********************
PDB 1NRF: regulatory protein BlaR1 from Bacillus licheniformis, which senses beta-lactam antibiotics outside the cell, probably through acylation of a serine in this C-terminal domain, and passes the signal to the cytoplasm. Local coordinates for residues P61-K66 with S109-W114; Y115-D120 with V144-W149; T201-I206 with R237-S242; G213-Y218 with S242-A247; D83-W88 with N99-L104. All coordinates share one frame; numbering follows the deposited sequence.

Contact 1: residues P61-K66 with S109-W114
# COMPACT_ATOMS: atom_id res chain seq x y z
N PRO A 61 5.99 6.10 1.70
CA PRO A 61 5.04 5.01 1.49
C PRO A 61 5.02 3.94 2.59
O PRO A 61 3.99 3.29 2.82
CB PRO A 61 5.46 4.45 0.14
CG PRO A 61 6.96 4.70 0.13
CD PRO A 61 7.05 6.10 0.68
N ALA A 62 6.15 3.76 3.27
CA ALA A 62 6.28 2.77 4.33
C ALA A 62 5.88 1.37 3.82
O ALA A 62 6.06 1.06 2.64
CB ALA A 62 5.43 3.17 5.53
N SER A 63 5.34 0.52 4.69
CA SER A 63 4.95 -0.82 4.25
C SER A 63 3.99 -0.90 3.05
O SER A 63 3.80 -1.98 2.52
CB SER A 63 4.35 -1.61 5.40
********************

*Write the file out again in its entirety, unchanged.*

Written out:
PDB 1NRF: regulatory protein BlaR1 from Bacillus licheniformis, which senses beta-lactam antibiotics outside the cell, probably through acylation of a serine in this C-terminal domain, and passes the signal to the cytoplasm. Local coordinates for residues P61-K66 with S109-W114; Y115-D120 with V144-W149; T201-I206 with R237-S242; G213-Y218 with S242-A247; D83-W88 with N99-L104. All coordinates share one frame; numbering follows the deposited sequence.

Contact 1: residues P61-K66 with S109-W114
# COMPACT_ATOMS: atom_id res chain seq x y z
N PRO A 61 5.99 6.10 1.70
CA PRO A 61 5.04 5.01 1.49
C PRO A 61 5.02 3.94 2.59
O PRO A 61 3.99 3.29 2.82
CB PRO A 61 5.46 4.45 0.14
CG PRO A 61 6.96 4.70 0.13
CD PRO A 61 7.05 6.10 0.68
N ALA A 62 6.15 3.76 3.27
CA ALA A 62 6.28 2.77 4.33
C ALA A 62 5.88 1.37 3.82
O ALA A 62 6.06 1.06 2.64
CB ALA A 62 5.43 3.17 5.53
N SER A 63 5.34 0.52 4.69
CA SER A 63 4.95 -0.82 4.25
C SER A 63 3.99 -0.90 3.05
O SER A 63 3.80 -1.98 2.52
CB SER A 63 4.35 -1.61 5.40